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Eve Padula

Digital Fatigue Intensifies in the COVID Era

Even digital natives are turning to direct mail

Sep 28, 2020 12:22:28 PM


We’ve been living through a global pandemic for about six months now, and it’s fair to say that COVID-19 has affected us all. Back when schools and businesses were originally shut down in mid-March, none of us knew what to expect and many of us were caught by surprise. For better or worse, we’re all a lot wiser now.


Even before COVID hit, consumers were already experiencing digital fatigue. Most people are inundated with e-mails; our work and personal accounts are so overloaded with digital communications that we often resort to mass-deleting multiple messages at a time after only glancing at the subject lines. There was a time when e-mails stood out, but now the sheer amount of digital content that we are exposed to in a typical day is resulting in a diminished return. Savvy businesses recognized this, and began supplementing their marketing campaigns with direct mail, postcards, catalogs, and other printed communications. This proved quite effective for a very simple reason—in today’s digital word, printed communications cut through the clutter and get noticed.


COVID-19: The Great Accelerator

Although enterprises and brands have worked hard to deepen their connections with consumers, today’s consumers have become hyper-aware because they are used to being bombarded by communications. Some people have called COVID-19 “the Great Accelerator,” and this is certainly true in the world of customer communications. Consumer beliefs or preferences about how they want to be communicated with that were taking shape before the pandemic have only been intensified now. Rather than changing the world of customer communications, COVID-19 has served to accelerate it. Digital fatigue is very real. We are all overloaded and consumers are less trusting of digital communications. Media reports of fraud and identity theft are on the rise, and security concerns surrounding personal data continue to mount. Digital communications are losing their effectiveness as a result, and this puts print in a unique position.


More than ever, today’s consumers want empowerment in deciding how their providers communicate with them. According to Keypoint Intelligence’s most recent transactional communications research, over three-quarters of consumers stated that it was important for them to decide which channels their providers used to contact them. This same research also shows that consumers’ preferences for paper-based bills and statements have increased year-over-year.


Paper-Only Preferences for Bills & Statements



Of course, it should be noted that the chart above only specifies the small share of consumers that wanted to receive their communications by paper only, but the stronger preference for paper among most types of communications is clear.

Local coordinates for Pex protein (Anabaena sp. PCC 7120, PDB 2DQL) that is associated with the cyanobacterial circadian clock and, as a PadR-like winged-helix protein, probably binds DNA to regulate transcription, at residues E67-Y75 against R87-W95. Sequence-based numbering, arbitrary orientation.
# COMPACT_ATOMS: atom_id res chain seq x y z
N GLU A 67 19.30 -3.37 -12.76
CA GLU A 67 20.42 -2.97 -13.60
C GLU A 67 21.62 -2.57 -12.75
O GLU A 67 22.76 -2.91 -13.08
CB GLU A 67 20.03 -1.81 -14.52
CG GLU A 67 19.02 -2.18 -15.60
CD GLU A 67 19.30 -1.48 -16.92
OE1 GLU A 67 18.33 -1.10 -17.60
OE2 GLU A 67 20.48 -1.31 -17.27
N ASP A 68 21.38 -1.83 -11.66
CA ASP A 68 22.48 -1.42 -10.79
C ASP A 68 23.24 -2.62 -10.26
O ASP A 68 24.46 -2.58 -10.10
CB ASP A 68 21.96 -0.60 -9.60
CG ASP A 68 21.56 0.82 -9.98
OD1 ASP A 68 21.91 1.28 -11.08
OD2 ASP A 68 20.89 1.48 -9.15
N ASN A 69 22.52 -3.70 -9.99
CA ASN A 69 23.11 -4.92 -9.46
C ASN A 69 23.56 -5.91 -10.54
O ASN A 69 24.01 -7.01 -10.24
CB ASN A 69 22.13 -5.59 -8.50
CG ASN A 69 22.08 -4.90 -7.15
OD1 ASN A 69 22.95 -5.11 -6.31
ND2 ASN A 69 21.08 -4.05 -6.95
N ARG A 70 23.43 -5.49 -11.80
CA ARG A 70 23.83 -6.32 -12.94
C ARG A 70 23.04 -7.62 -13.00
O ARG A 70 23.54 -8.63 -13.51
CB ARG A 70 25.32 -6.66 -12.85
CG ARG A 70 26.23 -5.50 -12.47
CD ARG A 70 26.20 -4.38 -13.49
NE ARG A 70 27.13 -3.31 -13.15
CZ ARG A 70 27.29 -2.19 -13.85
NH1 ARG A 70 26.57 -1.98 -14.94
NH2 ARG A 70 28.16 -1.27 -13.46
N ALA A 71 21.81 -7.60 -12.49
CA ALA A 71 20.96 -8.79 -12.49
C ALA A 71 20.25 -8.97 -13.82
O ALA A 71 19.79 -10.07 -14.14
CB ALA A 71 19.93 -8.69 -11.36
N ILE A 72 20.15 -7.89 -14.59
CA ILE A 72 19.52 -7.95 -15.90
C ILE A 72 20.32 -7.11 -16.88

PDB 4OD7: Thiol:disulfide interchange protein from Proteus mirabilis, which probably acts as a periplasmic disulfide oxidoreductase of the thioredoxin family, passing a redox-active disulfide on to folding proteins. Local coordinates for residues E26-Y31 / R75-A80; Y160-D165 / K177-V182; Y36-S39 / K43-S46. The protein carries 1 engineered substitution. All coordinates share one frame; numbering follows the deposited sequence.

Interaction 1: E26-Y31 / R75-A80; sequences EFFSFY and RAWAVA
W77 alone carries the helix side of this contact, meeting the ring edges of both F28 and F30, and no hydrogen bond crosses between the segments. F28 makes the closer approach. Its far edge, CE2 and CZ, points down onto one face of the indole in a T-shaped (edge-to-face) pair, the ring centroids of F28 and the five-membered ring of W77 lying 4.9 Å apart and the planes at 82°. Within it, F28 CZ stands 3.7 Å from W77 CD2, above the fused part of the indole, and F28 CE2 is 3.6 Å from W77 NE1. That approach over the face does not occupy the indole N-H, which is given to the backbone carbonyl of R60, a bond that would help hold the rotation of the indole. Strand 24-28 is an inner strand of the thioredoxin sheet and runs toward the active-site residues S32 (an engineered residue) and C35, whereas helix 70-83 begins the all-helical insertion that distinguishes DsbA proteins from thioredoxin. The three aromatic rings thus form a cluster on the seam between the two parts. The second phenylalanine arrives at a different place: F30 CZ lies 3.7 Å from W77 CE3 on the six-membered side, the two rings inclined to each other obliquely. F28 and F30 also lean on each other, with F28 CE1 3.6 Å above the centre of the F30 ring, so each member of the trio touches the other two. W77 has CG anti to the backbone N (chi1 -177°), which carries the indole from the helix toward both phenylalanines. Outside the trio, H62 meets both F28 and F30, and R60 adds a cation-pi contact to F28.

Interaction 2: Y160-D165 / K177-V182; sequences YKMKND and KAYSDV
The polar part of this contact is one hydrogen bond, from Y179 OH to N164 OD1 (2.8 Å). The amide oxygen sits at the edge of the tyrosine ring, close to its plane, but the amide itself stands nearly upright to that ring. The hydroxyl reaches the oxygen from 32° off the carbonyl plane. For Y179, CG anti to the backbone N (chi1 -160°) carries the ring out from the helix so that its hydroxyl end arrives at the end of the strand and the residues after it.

Largely thanks to COVID, people are focused on different things than they were in the past. Even as the economy reopens, many people are working from home with much more regularity than they did in the past. Our work lives and home lives have become increasingly interconnected, and this is particularly true for parents of young children who are frequently grappling with remote learning or childcare concerns. At the beginning of 2020, many of us were heading into the office each day and coming home at night, but this separation has become blurred now that our work computers and home computers are frequently one in the same. We are online all the time now, and all of this virtual technology is overwhelming. As a result, the attraction—or maybe re-attraction—to print should come as no surprise. Print is a timeless, tangible, and tactile way of reaching people. And even as consumers become increasingly weary and skeptical of digital communications, print remains trusted. It can truly help brands stand out in today’s digital world.


In case anyone needed more evidence of digital fatigue, my 7-year-old daughter recently received something in the mail that really caught my eye. Before she opened the envelope, I thought it was a standard birthday party invitation or maybe a thank you note…but it wasn’t. The letter was actually an invitation to join in a mail-based “sticker club” with the opportunity to receive stickers from other kids in various locations. If this isn’t proof that even today’s youth is struggling with digital fatigue, I don’t know what is.


Direct Mail Sticker Club Invitation



Honestly, I haven’t seen something like this since I was a kid—it reminded me of the “chain letters” that supposedly originated in far-off locations where you were encouraged to keep the communication going, minus the years of bad luck that were associated with “breaking the chain.”


The Bottom Line

Although there is no question that print can help brands stand out in today’s digital world, the key to success is actually a combination of print and digital communications. Remember, consumers want a say in how they are communicated with, so there is no “one size fits all” approach. It’s all about supplementing print with digital to have a greater impact and enable the greatest customer experience possible. In a world where consumers have grown increasingly wary of digital communications, direct mail can really stand out in a trusted and meaningful way.